The game got off to a false start, with Shayne Lavery already closing down a Larne player for possession before Larne kicked off. That would be the only false start for Linfield.
If Lavery’s eagerness was a suggestion that Linfield were up for this, there would be no doubt 38 seconds into the game when Matthew Clarke thundered into a 40/60 tackle to win the ball.
It was a mission statement, a statement of intent. That intention being, to win the Irish Cup.
Linfield had the first opportunity of the game when Shayne Lavery got the ball on the byline. It looked like winning a corner would be his only option, but a late run from Cameron Palmer created an opportunity for him, only to be denied by Conor Mitchell closing him down and making himself big.
Unfortunately, the rebound which hit Palmer didn’t go goalwards, but it didn’t go out, Larne had to clear the ball away, the resulting play seeing a free-kick to Linfield in a wide position.
That free-kick was cleared at the expense of a corner as Linfield continued to put Larne under pressure, unable to get out of their own half.
The resulting corner fell perfectly for an unmarked Shayne Lavery, who miskicked his effort into the back of the net, and gave me a sense of jealousy at the supporters at that end who were able to join in the celebrations with the players just four minutes in.
It wasn’t the first time Linfield had scored early in an Irish Cup Final, scoring inside one minute in 2010 and inside three minutes in 2007.
Larne fans would also remember they netted early in 2005 ………. and went on to lose 5-1.
More recent memories that would have given Larne fans hope would have been coming from behind to win after conceding an early goal to Linfield in January 2020, November 2020 and December 2020.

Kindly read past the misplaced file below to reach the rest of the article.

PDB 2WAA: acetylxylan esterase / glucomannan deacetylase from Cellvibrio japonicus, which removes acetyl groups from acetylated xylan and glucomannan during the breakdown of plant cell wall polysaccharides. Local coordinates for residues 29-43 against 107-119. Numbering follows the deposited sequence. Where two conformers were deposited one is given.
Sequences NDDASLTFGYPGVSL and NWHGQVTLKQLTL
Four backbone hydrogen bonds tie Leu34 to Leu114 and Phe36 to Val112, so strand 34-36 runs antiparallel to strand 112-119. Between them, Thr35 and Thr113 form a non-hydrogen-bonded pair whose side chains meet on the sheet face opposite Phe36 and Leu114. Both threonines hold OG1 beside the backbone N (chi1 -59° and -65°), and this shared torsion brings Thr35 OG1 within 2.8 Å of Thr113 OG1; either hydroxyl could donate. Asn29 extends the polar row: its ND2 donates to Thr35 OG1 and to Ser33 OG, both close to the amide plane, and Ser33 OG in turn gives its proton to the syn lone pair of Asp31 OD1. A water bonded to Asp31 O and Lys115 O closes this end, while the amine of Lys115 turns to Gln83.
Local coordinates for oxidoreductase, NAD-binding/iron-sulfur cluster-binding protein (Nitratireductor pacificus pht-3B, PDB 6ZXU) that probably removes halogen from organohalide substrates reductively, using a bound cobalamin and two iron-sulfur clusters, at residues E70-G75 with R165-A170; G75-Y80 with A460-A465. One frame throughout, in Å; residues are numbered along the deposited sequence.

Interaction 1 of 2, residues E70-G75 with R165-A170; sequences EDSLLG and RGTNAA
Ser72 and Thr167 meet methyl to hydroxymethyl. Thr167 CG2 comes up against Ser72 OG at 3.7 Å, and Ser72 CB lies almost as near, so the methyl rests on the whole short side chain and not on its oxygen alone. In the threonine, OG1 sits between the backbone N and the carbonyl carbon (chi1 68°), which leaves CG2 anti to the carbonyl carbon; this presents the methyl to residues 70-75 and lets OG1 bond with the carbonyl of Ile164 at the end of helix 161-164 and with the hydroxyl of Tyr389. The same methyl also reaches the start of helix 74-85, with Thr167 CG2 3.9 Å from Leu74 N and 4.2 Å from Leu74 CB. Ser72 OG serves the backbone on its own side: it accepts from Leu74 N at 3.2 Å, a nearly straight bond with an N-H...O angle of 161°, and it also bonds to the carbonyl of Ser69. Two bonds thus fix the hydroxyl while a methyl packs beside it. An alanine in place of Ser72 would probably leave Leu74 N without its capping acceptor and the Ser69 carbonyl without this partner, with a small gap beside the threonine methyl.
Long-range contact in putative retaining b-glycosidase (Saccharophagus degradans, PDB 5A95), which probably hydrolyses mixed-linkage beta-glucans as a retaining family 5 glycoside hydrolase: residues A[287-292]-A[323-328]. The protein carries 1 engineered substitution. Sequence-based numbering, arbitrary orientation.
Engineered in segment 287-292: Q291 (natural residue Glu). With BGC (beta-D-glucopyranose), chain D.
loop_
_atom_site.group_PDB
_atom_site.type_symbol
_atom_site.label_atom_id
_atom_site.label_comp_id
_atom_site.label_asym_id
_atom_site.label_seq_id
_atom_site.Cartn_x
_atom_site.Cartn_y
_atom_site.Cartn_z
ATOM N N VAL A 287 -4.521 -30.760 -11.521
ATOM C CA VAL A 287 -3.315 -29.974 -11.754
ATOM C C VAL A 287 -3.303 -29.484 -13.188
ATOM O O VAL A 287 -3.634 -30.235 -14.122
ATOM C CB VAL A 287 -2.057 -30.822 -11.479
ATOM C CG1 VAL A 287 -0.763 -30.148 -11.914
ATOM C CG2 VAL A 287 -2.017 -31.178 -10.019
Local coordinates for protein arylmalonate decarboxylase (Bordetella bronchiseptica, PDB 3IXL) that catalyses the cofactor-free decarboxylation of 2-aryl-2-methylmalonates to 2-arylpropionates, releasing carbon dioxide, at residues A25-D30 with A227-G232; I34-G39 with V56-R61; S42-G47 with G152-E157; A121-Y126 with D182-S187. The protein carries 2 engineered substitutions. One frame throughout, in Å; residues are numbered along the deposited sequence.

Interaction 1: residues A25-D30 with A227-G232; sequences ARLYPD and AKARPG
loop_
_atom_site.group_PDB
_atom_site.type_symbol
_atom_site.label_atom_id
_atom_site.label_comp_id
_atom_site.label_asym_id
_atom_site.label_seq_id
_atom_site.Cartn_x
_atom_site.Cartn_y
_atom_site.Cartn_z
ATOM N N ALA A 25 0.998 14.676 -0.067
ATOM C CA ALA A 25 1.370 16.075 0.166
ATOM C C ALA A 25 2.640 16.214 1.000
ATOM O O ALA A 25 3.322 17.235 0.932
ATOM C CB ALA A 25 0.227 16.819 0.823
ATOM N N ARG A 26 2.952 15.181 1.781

There wasn’t much indication that would be the case, as Linfield continued to dominate the game.
Eventually, Larne would have their moments, offering a shot from Ronan Hale that was easily saved, another Hale shot that was blocked by Conor Pepper.
When Linfield were looking lively, it was usually when Joel Cooper was on the ball. And when he wasn’t on the ball, he was usually winning it back with an incredible amount of tackles, and not a single foul.
Even more impressive when you consider that he isn’t that tall, so doesn’t have the advantage of long legs that he can use.
Just after the half hour, he put Linfield 2-0 up when a cross from Conor Pepper evaded Shayne Lavery but fell perfectly for Joel Cooper for fire home.
There was a delayed reaction from the Linfield support as it initially looked like Conor Mitchell had tipped it around for a corner.
Those that were near it realised it was in when they saw Cooper celebrating, prompting those at the far end to start celebrating.
A commanding lead for Linfield at half-time, the only disappointment was that it was only 2-0.
Larne responded at half-time by taking off Martin Donnelly for David McDaid.
Usually, when the scoreline is 2-0, you expect the team that is trailing to be on top at the start of the second-half as they have the greater need to score. If you walked into Mourneview Park at half-time, you would have thought that it was Linfield who were 2-0 down and looking to get an early goal.
The second-half began the same way as the first-half, with Larne camped in their own half.
Shayne Lavery had a header saved while Cameron Palmer had a shot go just wide. He punched the ground in frustration as he knew that if it went to 3-0, there would be no way back for Larne.
Eventually, Larne would offer a second-half response, a flurry of shots that were easily dealt with by Chris Johns.
Linfield remained on top, the most likely to secure a third goal.
Josh Robinson was forced into a last gasp interception to stop a through ball to Shayne Lavery while Joel Cooper had a shot saved as the ball wouldn’t bounce in the direction of Cameron Palmer who was rushing in to try and get on the end of a rebound.
A header from Jimmy Callacher almost brought a third goal, which would have added him to a surprisingly large list of players who have scored for two different clubs in an Irish Cup Final this century (Kevin Braniff, Kyle Neill, Andrew Waterworth, Philip Lowry and Mark Dickson have also done it, while Glenn Ferguson completed that achievement this century)
There would be a third goal in the game, coming to Larne in injury time as Jeff Hughes had space to fire home to make it 2-1.
Now the last 90 seconds were going to feel like 90 years.
There would be no worries, as Linfield were able to keep Larne in their own half, as far away from Linfield’s goal as possible.